In response to Dr. Gridlock's Bike-to-Work Week blitz of articles and postings, he got some letters about biking. They're mostly negative (and the one positive one wasn't in the print edition).
The first was from a cyclist who says that knowing how to change a flat is not necessary for bike commuting.
I have contingency plans (well, ideas and experience) for what to do if my bike breaks down on my five-mile route between home and work in downtown Washington. For one thing, I'm always within 2.5 miles of one or the other, not a terrible distance to walk in a pinch.
Sometimes I've simply walked the bike to a convenient place, where I could lock it and fetch it later. At least twice I've hailed a taxi and put my bike in the trunk. I don't carry a cellphone, but that certainly helps under some scenarios, particularly riding home. I carry a pump in my backpack and have used it when there's a very slow leak to ride to a drop-off point or even make it to home or work.
It helps to know the nearest bike shop along my route, as well as Metro stops and parking garages with bike racks. The latter are especially important in case of lightning.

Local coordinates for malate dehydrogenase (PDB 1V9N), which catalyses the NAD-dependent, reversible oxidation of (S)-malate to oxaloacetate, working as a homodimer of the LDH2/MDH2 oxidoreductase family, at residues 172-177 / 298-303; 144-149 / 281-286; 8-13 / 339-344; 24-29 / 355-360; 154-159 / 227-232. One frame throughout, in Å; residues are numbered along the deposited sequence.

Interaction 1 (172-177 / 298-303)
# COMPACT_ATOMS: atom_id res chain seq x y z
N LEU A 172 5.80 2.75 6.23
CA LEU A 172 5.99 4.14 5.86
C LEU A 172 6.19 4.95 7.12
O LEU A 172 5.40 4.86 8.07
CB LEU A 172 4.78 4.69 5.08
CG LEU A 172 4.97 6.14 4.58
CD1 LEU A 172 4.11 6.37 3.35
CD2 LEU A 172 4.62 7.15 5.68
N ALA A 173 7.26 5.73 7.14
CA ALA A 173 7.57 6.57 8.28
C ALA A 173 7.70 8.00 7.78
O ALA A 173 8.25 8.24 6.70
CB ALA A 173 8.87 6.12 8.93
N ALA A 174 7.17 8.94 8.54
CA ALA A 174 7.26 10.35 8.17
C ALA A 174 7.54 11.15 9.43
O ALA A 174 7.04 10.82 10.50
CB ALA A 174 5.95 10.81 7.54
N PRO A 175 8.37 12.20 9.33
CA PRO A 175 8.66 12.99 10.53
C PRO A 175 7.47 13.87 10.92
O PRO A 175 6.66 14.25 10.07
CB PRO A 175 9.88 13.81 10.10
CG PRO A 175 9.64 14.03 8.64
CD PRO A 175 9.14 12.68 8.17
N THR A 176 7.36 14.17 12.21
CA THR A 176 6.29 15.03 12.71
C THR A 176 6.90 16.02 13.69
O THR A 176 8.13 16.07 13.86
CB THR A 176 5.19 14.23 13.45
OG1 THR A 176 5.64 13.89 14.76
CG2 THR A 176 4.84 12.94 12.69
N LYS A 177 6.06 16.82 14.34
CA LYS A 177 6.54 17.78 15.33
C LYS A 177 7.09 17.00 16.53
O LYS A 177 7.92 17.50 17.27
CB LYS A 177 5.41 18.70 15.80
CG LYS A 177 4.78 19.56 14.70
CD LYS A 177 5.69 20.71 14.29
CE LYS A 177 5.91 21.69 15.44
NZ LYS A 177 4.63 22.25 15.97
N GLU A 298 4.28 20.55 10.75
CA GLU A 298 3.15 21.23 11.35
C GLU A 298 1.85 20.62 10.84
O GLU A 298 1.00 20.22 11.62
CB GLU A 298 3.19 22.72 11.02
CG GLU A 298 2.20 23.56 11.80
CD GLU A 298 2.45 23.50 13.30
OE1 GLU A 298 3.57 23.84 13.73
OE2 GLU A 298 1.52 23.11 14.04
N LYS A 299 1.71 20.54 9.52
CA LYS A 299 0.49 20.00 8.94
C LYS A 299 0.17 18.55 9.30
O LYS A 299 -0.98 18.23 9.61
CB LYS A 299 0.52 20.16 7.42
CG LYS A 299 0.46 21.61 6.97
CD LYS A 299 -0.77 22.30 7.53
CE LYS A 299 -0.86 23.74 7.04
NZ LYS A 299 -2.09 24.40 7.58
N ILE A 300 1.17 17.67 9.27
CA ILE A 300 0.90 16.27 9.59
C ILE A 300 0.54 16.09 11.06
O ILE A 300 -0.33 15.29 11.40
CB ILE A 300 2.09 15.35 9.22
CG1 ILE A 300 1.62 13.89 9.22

Most important, when my tires are getting bald, I replace them rather than trying to squeeze a few more months out of them. That has really cut down on flats; I can't remember the last time I had one.
I do know how to change a flat, but I have the same philosophy for repairs I can't do. Metro adding bike racks to the front of the bus is what finally got me to bike to work. I figured that if something bad happened, they could be my SAG wagon. I've used it maybe a half dozen times.
The second letter is about wrong-way cycling. I agree that it is almost always a bad idea, but I don't think it is actually one of the "most common" violations by cyclists. Still, cyclists should not ride the wrong way.
The third letter was from a 60 year old man who's been hit by cyclists three times in the last 18 months. On each occasion he was on the sidewalk in the CBD where sidewalk cycling is illegal. Adding insult to injury, the cyclists were reportedly unconcerned, and in two cases hostile. There's no excuse for that kind of behavior. It's the unholy trinity of illegal, unsafe and rude. Don't do that.
We could dump a bunch of letters on Dr. G about bad driver and bad pedestrian behavior, but I think that would do more harm than good.